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Army steps up search for Arabic speakers

WASHINGTON — WASHINGTON - The Army has begun an intensive campaign to recruit hundreds of Arab-Americans as cultural advisers and translators. The effort addresses a significant handicap for the U.S. military, whose troops face daunting language and culture gaps in working with Iraqi officials and citizens.

The problem was particularly acute after the fall of Baghdad, with officers at times resorting to sign language to communicate. But two years later, the situation is not much better, officials say. One Army major, who now serves north of Baghdad, said there is only one native Arabic-speaking U.S. soldier in his brigade, which numbers between 3,000 and 5,000 soldiers.

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Native speakers are "critical," said the officer, who requested anonymity, "especially in this phase of the operation when we are trying to work with the Iraqi army, police, government and people."

The program is part of a Pentagon-wide plan to boost language capabilities in the military.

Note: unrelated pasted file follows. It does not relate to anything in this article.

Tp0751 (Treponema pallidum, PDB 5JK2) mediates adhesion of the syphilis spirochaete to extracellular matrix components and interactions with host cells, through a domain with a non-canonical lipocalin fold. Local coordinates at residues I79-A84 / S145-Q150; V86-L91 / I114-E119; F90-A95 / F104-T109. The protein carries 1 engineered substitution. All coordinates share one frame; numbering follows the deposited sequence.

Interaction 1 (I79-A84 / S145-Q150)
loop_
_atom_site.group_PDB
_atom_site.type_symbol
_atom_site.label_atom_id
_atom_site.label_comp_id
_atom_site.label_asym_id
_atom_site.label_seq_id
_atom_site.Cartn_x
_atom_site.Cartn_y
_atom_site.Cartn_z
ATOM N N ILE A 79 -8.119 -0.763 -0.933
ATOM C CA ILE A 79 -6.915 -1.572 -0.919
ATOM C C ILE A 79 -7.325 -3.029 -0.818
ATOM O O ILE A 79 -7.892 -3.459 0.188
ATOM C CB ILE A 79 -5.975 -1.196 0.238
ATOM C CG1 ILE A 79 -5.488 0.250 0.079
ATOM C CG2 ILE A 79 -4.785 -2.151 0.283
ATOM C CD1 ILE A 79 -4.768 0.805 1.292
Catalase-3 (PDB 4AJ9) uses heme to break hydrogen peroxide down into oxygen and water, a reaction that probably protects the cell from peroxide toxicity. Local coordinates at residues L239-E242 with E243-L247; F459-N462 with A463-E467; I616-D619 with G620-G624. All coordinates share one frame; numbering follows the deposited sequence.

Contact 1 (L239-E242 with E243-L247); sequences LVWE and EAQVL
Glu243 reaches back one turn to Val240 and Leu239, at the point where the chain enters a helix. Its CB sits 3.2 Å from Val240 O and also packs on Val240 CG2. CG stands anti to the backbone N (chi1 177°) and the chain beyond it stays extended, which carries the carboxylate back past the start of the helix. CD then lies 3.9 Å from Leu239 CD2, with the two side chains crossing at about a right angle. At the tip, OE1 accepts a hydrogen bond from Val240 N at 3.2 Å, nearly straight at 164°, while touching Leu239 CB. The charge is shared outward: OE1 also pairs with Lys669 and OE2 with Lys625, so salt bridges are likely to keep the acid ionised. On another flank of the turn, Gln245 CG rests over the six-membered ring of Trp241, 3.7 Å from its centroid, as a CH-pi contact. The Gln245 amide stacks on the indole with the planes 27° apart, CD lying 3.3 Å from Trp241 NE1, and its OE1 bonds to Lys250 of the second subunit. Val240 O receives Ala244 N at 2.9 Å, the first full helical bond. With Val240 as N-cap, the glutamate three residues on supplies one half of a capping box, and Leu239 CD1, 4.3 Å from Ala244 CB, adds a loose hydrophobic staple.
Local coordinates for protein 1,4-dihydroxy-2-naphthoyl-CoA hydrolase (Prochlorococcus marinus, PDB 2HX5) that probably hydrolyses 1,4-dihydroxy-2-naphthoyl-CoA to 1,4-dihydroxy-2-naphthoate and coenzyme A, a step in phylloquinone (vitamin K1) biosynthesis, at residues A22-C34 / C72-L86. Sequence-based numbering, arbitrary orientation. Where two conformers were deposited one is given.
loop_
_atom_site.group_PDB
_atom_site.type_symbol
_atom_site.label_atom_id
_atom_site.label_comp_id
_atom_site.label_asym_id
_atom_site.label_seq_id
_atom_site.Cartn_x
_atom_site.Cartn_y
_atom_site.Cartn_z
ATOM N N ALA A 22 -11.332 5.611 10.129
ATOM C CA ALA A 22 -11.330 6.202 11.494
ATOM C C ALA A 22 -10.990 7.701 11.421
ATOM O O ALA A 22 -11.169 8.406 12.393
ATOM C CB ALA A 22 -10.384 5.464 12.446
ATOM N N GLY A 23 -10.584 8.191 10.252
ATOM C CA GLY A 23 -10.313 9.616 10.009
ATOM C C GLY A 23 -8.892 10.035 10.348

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Until now, the United States has depended largely on government contract interpreters and local Iraqis, as well as a pool of about 1,850 mostly non-native Arabic speakers in the Army - many of them trained at the Pentagon's respected Defense Language Institute in Monterey, Calif. But classroom-trained Arabic speakers often fail to comprehend key nuances, military officials say.

Without a mastery of the language and customs, officials say, soldiers have run into problems. When entering an Iraqi town, for example, it can be difficult to identify key civic or religious leaders, the location of insurgents or weapons caches, or to simply build trust among the townspeople.

And not knowing Muslim customs, such as always addressing the male head of a household, can create barriers, too.

Lt. Gen. H Steven Blum, chief of the National Guard Bureau, said he sees the Arab-American recruits as a "natural bridge" between the two cultures, providing expertise to commanders on military operations.